The OSI model explained: How to understand (and remember) the 7 layer network model


When most non-technical people hear the term “seven layers”, they either think of the popular Super Bowl bean dip or they mistakenly think about the seven layers of Hell, courtesy of Dante’s Inferno (there are nine). For IT professionals, the seven layers refer to the Open Systems Interconnection (OSI) model, a conceptual framework that describes the functions of a networking or telecommunication system.

The model uses layers to help give a visual description of what is going on with a particular networking system. This can help network managers narrow down problems (Is it a physical issue or something with the application?), as well as computer programmers (when developing an application, which other layers does it need to work with?). Tech vendors selling new products will often refer to the OSI model to help customers understand which layer their products work with or whether it works “across the stack”.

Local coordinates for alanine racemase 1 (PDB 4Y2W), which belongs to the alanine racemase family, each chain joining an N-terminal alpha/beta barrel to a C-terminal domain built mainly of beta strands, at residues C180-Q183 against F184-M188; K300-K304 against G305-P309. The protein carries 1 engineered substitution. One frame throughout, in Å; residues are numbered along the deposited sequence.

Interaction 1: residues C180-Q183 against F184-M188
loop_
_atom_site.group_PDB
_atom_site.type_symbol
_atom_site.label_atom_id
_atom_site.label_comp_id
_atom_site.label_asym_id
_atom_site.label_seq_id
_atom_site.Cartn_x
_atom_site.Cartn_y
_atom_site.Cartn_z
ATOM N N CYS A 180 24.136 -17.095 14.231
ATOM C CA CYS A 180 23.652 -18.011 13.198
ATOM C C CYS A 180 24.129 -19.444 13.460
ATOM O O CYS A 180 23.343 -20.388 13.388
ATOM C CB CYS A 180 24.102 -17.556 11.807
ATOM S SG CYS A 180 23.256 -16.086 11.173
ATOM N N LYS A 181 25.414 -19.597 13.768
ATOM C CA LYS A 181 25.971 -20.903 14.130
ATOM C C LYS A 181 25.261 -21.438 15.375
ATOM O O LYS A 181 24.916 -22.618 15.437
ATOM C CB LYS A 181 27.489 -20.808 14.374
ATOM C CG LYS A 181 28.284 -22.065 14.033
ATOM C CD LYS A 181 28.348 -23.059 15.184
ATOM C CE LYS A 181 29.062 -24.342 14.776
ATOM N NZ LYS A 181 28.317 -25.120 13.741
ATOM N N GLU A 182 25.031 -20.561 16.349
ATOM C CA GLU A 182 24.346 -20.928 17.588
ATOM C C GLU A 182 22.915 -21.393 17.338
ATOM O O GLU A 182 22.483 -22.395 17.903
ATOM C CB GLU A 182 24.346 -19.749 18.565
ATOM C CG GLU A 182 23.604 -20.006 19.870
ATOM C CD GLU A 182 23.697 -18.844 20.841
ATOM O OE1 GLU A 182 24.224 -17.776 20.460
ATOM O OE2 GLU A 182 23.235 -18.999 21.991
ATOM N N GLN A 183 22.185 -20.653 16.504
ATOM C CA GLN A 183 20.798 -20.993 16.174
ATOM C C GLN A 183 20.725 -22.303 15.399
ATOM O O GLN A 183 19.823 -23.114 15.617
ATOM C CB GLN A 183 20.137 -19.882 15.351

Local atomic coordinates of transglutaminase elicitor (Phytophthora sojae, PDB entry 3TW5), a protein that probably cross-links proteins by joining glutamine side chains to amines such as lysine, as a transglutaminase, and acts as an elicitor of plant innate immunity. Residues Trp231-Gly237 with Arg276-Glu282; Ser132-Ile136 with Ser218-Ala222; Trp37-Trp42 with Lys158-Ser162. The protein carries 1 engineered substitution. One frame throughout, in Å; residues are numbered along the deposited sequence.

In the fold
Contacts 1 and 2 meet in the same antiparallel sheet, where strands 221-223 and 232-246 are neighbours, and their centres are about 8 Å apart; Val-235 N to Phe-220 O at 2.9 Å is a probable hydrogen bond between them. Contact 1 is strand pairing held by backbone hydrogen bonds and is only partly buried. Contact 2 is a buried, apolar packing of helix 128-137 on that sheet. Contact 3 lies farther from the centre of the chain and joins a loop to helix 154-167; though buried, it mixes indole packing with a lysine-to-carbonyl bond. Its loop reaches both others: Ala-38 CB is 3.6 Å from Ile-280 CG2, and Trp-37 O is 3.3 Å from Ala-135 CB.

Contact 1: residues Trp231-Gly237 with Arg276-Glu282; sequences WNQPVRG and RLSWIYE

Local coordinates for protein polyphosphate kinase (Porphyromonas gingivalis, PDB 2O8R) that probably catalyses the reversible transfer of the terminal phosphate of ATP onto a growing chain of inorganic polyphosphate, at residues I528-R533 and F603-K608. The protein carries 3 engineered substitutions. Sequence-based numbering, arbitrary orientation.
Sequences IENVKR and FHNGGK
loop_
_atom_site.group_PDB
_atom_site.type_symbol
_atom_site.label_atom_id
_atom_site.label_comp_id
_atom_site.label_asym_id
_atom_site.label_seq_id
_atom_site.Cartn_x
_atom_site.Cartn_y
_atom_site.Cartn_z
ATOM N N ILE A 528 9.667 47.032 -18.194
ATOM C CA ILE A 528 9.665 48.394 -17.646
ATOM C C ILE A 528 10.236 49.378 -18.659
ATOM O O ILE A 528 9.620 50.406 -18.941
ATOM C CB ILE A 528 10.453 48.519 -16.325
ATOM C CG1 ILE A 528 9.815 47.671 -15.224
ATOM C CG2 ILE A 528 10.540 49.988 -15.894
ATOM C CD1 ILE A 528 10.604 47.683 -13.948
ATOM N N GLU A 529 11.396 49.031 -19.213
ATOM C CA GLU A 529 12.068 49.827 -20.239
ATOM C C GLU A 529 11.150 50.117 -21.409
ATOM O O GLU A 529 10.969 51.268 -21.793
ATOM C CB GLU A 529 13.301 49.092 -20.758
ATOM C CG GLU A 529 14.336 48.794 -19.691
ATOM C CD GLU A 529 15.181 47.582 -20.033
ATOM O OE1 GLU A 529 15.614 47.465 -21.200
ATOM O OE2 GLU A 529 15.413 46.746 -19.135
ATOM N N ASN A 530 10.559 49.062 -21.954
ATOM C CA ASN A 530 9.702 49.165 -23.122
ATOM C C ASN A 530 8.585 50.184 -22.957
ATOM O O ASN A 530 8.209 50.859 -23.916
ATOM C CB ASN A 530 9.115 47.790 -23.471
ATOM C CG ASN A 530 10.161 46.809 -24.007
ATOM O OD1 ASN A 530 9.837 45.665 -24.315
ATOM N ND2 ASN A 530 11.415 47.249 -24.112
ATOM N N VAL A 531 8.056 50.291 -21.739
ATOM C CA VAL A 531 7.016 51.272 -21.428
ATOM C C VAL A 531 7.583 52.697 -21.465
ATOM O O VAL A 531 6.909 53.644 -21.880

Conceived in the 1970s when computer networking was taking off, two separate models were merged in 1983 and published in 1984 to create the OSI model that most people are familiar with today. Most descriptions of the OSI model go from top to bottom, with the numbers going from Layer 7 down to Layer 1. The layers, and what they represent, are as follows:

Layer 7 – Application

To further our bean dip analogy, the Application Layer is the one at the top – it’s what most users see. In the OSI model, this is the layer that is the “closest to the end user”. Applications that work at Layer 7 are the ones that users interact with directly. A web browser (Google Chrome, Firefox, Safari, etc.) or other app – Skype, Outlook, Office – are examples of Layer 7 applications.

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